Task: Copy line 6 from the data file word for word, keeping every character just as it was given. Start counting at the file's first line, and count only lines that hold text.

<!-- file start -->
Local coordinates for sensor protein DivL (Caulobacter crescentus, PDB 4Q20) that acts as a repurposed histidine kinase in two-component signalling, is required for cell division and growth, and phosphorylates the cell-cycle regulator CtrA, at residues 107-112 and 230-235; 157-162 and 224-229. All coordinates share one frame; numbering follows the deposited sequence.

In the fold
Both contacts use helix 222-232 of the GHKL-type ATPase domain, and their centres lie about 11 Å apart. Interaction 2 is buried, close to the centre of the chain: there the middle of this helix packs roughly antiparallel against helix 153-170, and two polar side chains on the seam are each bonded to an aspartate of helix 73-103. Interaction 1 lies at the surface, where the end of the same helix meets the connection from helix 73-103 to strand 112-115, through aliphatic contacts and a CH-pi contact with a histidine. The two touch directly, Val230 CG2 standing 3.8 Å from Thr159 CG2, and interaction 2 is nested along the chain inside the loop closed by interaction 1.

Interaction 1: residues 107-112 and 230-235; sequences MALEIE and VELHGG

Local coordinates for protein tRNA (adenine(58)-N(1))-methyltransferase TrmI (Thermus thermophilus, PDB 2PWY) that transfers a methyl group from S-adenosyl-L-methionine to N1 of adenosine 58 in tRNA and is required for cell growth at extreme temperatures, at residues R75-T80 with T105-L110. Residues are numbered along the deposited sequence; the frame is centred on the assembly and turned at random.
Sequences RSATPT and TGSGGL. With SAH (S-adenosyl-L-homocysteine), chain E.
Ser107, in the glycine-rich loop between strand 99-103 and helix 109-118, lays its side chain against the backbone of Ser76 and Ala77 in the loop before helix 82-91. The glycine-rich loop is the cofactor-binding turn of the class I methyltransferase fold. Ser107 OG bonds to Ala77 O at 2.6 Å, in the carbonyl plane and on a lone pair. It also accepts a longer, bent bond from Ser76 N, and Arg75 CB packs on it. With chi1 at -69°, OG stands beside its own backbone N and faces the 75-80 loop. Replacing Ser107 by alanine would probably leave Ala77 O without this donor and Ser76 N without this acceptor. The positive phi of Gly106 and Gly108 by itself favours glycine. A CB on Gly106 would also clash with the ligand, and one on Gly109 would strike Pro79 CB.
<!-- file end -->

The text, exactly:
Sequences RSATPT and TGSGGL. With SAH (S-adenosyl-L-homocysteine), chain E.